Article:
Elizabeth Thornberry is a doctoral candidate in African history at Stanford University.
Listed in: African Studies · Social History · History · Law · Legal History · African History
Domestic Violence and the Law in Colonial and Postcolonial Africa reveals the ways in which domestic space and domestic relationships take on different meanings in African contexts that extend the boundaries of family obligation, kinship, and dependency. The term domestic violence encompasses kin-based violence, marriage-based violence, gender-based violence, as well as violence between patrons and clients who shared the same domestic space.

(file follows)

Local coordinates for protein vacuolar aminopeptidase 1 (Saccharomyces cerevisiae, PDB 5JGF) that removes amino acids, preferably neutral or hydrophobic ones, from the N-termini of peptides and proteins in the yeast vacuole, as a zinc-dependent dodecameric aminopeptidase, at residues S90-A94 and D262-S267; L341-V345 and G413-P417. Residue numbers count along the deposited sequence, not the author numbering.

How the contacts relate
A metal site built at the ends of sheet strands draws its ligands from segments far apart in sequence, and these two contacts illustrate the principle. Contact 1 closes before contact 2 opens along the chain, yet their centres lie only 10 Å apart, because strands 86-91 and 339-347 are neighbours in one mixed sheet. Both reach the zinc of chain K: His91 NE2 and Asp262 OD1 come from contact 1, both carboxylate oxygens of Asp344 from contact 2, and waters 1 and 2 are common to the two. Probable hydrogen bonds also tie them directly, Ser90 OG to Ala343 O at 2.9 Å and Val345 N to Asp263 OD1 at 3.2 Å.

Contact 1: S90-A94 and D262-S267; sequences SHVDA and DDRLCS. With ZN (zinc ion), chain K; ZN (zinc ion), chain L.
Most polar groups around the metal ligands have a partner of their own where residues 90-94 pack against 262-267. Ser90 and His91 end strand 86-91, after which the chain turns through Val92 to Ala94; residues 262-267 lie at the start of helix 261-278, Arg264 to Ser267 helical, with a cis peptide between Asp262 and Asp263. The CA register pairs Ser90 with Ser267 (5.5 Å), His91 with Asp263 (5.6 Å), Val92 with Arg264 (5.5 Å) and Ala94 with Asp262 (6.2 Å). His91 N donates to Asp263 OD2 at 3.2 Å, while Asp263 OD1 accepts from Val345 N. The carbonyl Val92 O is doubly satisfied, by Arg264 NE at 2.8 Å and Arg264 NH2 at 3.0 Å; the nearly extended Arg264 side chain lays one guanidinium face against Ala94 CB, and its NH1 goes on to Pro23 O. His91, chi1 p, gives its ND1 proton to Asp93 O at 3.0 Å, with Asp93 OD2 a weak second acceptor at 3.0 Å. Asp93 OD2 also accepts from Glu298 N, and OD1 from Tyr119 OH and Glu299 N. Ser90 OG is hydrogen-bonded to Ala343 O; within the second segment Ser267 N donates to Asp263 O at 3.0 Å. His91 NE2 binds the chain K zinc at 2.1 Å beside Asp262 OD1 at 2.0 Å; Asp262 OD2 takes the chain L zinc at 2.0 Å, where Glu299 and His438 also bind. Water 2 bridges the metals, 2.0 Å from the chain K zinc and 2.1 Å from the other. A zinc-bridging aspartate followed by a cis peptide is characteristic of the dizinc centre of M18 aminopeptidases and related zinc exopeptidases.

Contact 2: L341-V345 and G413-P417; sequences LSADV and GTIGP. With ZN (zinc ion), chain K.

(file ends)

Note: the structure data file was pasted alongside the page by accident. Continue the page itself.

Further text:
“This is a fascinating and extensively researched exploration of a range of forms of gender-based violence that combines historical, anthropological, and legal perspectives. One of its strengths is the way it juxtaposes studies of the legal regulation of violence in the colonial era with that of the postcolonial human rights era.”
Sally Engle Merry, author of Human Rights and Gender Violence: Translating International Law into Local Justice